On "CSI," DNA analysis takes minutes to do. Fingerprints are matched in seconds. Hair comparisons are so easy to do that even detectives can take a look into a microscope, and see the match. We have been duped by TV to believe that forensics give quick, clear, easy -- and correct --answers.
If only it worked that way in real life. The Justice Department and the FBI have admitted that nearly every FBI forensics examiner in the FBI's microscopic hair comparison unit gave faulty testimony at every trial they testified in since 1980, reports The Washington Post. Twenty-six of 28 examiners gave faulty or misleading evidence in favor of the prosecutor in 257 of 268 trials. Of those 257 defendants, 32 were sentenced to death, 14 of which have either been executed or died in prison.
This is only the beginning. The FBI has only reviewed 342 cases and has about 1,200 more remaining.
Microscopic hair analysis is one of several pattern-based forensic techniques used to incriminate defendants. Another pattern-based forensic techniques is bite-mark comparison.
However, pattern-based forensics is subjective and unregulated. According to the National Association of Criminal Defense Lawyers (NACDL) and the Innocence Project, faulty pattern-based forensic analysis contributed to wrongful convictions in more than 80 of 329 DNA-exoneration cases since 1989.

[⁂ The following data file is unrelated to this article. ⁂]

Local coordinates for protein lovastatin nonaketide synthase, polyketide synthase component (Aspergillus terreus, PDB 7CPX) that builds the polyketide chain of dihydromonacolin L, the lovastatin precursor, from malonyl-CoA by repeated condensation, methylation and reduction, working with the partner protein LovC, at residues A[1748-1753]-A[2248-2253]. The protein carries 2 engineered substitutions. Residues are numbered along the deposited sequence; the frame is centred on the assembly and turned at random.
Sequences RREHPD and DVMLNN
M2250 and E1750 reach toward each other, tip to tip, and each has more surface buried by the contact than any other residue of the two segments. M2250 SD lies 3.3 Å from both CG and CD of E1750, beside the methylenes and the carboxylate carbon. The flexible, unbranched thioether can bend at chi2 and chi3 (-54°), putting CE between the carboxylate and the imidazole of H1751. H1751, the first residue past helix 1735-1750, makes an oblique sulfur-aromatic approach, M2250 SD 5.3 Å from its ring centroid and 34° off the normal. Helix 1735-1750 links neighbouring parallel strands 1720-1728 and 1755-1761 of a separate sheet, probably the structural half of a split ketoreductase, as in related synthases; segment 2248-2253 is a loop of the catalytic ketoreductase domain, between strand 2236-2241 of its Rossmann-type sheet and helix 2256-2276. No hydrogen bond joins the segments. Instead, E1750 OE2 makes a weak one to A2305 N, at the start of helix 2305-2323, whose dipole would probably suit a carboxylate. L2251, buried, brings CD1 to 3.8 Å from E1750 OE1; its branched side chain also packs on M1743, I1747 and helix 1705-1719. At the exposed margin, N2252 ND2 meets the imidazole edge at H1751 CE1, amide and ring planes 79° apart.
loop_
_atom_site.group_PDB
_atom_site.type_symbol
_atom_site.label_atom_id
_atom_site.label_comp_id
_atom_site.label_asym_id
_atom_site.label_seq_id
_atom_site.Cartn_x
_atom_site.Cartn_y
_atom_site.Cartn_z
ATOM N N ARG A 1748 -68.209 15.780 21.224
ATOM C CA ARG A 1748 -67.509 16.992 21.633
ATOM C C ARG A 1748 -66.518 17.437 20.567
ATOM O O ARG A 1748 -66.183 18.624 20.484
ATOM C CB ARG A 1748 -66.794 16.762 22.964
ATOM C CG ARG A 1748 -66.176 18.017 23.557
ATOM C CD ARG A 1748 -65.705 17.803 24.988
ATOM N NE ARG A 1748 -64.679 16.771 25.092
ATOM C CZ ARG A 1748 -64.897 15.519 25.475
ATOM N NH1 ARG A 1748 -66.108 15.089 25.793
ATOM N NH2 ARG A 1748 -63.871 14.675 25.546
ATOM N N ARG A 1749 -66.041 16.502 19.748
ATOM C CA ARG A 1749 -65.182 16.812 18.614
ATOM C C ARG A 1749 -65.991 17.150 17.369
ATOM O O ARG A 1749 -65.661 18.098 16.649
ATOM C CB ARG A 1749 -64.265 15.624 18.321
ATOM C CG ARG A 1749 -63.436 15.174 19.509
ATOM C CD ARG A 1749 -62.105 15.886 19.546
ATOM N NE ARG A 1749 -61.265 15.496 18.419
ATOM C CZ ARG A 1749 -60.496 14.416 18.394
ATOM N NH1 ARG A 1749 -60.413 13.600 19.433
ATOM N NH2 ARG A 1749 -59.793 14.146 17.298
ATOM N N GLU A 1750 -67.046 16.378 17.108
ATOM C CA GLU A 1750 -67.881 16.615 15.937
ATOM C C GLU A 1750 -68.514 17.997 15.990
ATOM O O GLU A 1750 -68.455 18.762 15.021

The FBI has not found the root cause of this problem. It has admitted that FBI hair examiners did not have any written standards on how to properly present their findings in court, reports Fox News. Experts testified to near-certain matches, but used incomplete or misleading statistics, when there is no clear research on how hair from different people may appear similar or different.
The FBI will continue to review cases, and has offered new DNA testing in cases with errors.
Other Cases of Faulty Forensic Evidence
Sadly, this failure by the FBI forensics unit is not an isolated problem.
In Albany, New York, 12 State Police forensics analyst have been suspended following an investigation into cheating on a DNA testing competency test.
In San Francisco, California, authorities are investigating a crime-lab technician and supervisor who failed a DNA proficiency exam. This follows a 2010 scandal where a technician stole cocaine evidence leading to the dismissal of 1,700 criminal cases.
In Massachusetts, a drug lab chemist was sentenced to three years in prison after admitting she faked test results in thousands of drug cases.
These stories of incompetency are frightening, and reforms are absolutely necessary says The Atlantic. With the FBI continuing its review, we must wait to see what changes will arise out of the ashes of this new scandal.